With new lenses getting more expensive all the time, many photographers choose to purchase used gear and save money. While certain lenses can only be bought new (at least for a while), like the just-released Tamron 24-70mm f/2.8, used lens market is quite often an important aspect to consider when choosing a system. In this article I will try to explain the benefits of buying used lenses, as well as give you some tips on how to buy used lenses on-location knowing you’ll get a high-quality piece of equipment you will be happy with for years to come.
Why Buy Used Lenses?
The obvious reason is to save cost, of course. Used lenses (in fully functional condition) can be bough for as much as 30 percent cheaper than brand new ones, and sometimes even more than that. This especially makes sense if you choose to switch systems – you can often buy lenses for as much as you sold those of previous brand, making the switch painless. Of course, newer lenses will be a bit more expensive, but still cheaper than what you’d get if you bought retail. In any case, this is down to each person’s opinion if he’s comfortable buying someone else’s lens.
The common question, however, is whether used lenses can be bought with full confidence. In short, no, unless you have a chance to thoroughly test it yourself before making the purchase. There are plenty of ways to make sure you’re not buying a dud, and to protect yourself from a serious financial damage. I’ll let you in on a secret – I’ve bought at least half of my gear used, including my 50mm f/1.4G lens I use more than any other, ever.
If a Used Lens Is On Sale, Does That Mean It’s Defective?
There aren’t all that many untrustworthy people out there as you may think, and most sellers have logical reasons to get rid of their gear. Ask yourself a question: if you were to sell a lens of your own, would that necessary mean you wish to fool someone into buying a spoilt piece of equipment? There are numerous reasons – some sellers find they don’t use that particular lens enough to justify owning it, or they may have found an alternative they think is more suitable to their style of shooting. People sell zoom lenses in favor of primes, and vice versa, all the time. Others begin to prefer a specific type of photography, for example – bird photography, and thus sell off their wide-angle lenses. Others want to make a switch to a different system or have a frustration with that particular lens that you may not find all that annoying (many people find slow focusing of 50mm f/1.4G lens a deal-breaker, while I’ve found a way to live with it while I must). Either way, number of viable reasons exceeds number of tricksters and thieves by quite a margin, rest assured.
With that in mind, I’m afraid I must be fair and mention that some people do try to fool a buyer by selling defective gear, and I know that from my own experience (I bought a lens with AF defect serious enough to be unusable, and sold it to a person with a warning and for a lot less money). And that is why we need short, simple guides like this to make buying used lenses a much safer bet.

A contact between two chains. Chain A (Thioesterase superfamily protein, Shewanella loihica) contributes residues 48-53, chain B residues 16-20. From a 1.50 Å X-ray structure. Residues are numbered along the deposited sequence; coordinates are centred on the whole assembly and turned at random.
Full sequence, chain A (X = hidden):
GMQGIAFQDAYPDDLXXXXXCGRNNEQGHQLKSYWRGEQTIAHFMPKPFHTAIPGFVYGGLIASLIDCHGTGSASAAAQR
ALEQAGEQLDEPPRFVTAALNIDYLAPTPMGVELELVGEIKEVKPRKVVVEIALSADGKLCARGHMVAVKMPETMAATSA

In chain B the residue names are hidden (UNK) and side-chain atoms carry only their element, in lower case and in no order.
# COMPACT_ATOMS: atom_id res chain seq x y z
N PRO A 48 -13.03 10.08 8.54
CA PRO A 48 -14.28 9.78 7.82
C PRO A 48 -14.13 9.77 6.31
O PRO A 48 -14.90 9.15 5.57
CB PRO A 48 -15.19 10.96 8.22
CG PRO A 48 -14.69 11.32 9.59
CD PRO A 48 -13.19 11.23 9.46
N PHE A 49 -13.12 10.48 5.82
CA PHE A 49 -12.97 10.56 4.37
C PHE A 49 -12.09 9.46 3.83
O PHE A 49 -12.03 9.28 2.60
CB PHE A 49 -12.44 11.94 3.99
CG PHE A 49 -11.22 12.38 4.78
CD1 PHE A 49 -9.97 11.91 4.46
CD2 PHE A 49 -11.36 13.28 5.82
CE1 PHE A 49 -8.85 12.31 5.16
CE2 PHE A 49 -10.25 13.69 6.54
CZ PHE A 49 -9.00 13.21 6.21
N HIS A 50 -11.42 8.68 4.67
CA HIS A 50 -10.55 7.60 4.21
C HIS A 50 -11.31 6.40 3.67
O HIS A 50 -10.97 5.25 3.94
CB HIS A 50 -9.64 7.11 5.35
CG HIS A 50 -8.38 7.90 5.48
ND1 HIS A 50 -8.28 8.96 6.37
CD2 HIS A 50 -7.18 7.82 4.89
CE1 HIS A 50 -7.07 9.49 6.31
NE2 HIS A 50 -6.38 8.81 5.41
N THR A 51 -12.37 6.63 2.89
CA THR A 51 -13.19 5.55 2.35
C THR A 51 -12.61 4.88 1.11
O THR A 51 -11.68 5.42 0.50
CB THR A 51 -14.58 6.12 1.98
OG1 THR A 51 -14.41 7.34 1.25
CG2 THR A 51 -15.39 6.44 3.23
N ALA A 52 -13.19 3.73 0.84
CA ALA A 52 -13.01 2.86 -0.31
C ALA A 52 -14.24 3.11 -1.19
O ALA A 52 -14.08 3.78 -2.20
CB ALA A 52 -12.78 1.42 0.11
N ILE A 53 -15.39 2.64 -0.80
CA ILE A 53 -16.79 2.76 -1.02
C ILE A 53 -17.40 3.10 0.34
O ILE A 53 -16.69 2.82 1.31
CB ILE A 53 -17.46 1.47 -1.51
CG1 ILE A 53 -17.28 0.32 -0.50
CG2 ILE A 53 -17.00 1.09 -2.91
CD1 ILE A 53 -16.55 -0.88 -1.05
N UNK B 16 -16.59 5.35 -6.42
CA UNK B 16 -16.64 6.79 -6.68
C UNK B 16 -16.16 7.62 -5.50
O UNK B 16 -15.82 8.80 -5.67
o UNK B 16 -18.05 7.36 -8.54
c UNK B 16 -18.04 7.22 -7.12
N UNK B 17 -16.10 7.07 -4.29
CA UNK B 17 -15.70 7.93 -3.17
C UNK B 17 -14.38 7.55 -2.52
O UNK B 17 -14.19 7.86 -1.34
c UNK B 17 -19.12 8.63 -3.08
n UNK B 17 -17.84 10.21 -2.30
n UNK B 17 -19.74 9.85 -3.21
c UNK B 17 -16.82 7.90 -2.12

Here are simple steps I take when buying a used lens:
1) Buy From a Trustworthy Source
It doesn’t mean you have to get to know the person you’re buying from, don’t get me wrong – no dates are necessary, you can skip to the important part as soon as you want. ;) But the place where you look for used lenses on sale matters. eBay comes to mind first, of course, and then there’s a section in Fred Miranda forums dedicated to buying/selling gear. Both these places have reliable ranking and feedback systems, so that you know if a person you are about to buy a lens from is worth your trust according to other people who have already bought from him. This alone is enough to know if the seller is likely to lie about the condition of a given lens or not.
Make sure you know how to contact the person you’re buying a lens from, as well as his full name. Having an option to return the lens is very useful, so check if there’s a good return policy.
2) Bring Your Laptop Along
A laptop will help you check for any defects and imperfections as you photograph, such as AF inaccuracies or centering defects.
3) Examine Optical Condition
- Check The Lens For Fungus, Scratches and Dust: best way to do that is to shine some light through the lens (with a simple lightbulb if there’s one nearby, or a torch, possibly) – any imperfections should then be clearly visible. Small scratches and dust specs are nothing to be worried about – they happen and rarely have any kind of noticeable effect on image quality. Still, be sure to check both front and rear elements for such imperfections, and, if found, price should reflect this.
Nasim has a few useful articles written on the topic:
- “How to Remove Dust From Nikon 24-70mm Lens”
- “What To Do With Dust Inside Lens”
- “How to Clean SLR Camera Lenses”